Today, the streets of the Castle Hill district still follow their medieval paths with some houses dating back to the 14th and 15th centuries. In addition to many shops, restaurants, and museums, Castle Hill is also a residential area. Cars have been banned; only people who live and work there are allowed to drive. Visitors must use public transportation.
Castle Hill is also home to a large interconnected cellar system that consists of natural caves created by thermal waters and man-made passageways. Part of the cellar system can be toured at the Buda Castle Labyrinth and at the Hospital in the Rock Museum.

View of the city from Fisherman's Bastion
You can take the Funicular from Chain Bridge; the public bus, or walk one of many paths leading up to Castle Hill. Walking tours include all the major sights and allow time to stop at a café for refreshments.
But the best way to see the area is to spend a couple of hours strolling along the cobblestone streets and exploring at your own pace. See the statue at Trinity Square, Matthias Church, and Fishermen’s Bastion for sure, and then check out shops, galleries, historic landmarks, and museums--Pharmacy Museum, Hospital in the Rock, and Budapest History—according to your interests and available time.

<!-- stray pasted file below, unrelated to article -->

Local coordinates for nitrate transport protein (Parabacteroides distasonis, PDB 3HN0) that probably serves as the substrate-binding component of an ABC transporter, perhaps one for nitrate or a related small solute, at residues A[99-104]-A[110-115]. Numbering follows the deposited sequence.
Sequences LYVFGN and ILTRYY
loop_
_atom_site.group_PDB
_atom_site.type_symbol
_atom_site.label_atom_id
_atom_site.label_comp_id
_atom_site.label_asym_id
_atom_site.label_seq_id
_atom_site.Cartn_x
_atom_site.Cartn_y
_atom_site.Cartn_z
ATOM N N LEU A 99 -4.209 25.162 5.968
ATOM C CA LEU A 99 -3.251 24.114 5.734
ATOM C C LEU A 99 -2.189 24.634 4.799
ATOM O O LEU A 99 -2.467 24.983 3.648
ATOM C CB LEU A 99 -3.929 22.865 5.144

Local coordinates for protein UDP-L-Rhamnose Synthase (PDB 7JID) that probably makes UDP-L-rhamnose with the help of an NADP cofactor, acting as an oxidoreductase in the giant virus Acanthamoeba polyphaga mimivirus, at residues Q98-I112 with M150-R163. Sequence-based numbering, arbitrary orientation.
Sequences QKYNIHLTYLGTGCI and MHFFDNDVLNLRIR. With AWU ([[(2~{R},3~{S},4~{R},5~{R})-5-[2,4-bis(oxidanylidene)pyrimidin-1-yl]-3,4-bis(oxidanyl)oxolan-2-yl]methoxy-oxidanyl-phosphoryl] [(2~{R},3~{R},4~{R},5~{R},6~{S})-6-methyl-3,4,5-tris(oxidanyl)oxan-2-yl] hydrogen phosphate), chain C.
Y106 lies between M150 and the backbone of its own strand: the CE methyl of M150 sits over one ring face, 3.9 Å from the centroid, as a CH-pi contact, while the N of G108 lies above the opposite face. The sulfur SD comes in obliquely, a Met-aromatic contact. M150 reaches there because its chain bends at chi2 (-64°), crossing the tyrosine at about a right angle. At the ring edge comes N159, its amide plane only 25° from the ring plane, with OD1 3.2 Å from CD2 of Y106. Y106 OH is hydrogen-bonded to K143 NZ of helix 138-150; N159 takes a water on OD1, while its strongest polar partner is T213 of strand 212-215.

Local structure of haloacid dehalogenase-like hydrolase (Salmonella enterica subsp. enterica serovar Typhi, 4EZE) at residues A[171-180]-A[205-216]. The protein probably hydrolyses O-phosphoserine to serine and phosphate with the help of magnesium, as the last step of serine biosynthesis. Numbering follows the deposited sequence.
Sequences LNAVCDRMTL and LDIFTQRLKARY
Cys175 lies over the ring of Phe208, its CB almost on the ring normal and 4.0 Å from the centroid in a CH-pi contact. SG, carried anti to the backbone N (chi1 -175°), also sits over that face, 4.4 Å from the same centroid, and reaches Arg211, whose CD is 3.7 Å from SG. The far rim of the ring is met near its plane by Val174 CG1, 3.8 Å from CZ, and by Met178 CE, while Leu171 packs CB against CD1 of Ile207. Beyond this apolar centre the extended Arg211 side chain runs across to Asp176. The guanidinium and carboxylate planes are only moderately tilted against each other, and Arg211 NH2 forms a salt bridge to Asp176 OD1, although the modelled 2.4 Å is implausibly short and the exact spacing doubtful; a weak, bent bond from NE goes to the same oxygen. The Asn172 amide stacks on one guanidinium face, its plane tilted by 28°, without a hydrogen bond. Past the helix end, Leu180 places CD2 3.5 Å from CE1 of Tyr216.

Trinity Square is a gathering place for visitors to Castle Hill
There are many dining options from high end to casual, even picnicking, and it’s fun to take a rest break at an outdoor venue so you can watch people passing by. Quality handcrafted items like pottery (my favorite) can be found in numerous shops, so allow time for browsing.

Photos by Larry and Beverly Burmeier



Wednesday, November 25, 2015

Estes Park, Colorado: Where Wild Meets Life

Fall is a glorious time around the Rocky Mountains of Colorado.
You could say Estes Park, Colorado, grew up in the shadow of Rocky Mountain National Park. With four roads and two entrances leading visitors from Estes Park to Rocky Mountain National Park, it’s natural to assume that’s the reason most people find themselves in town. Yet, that’s just part of the picture.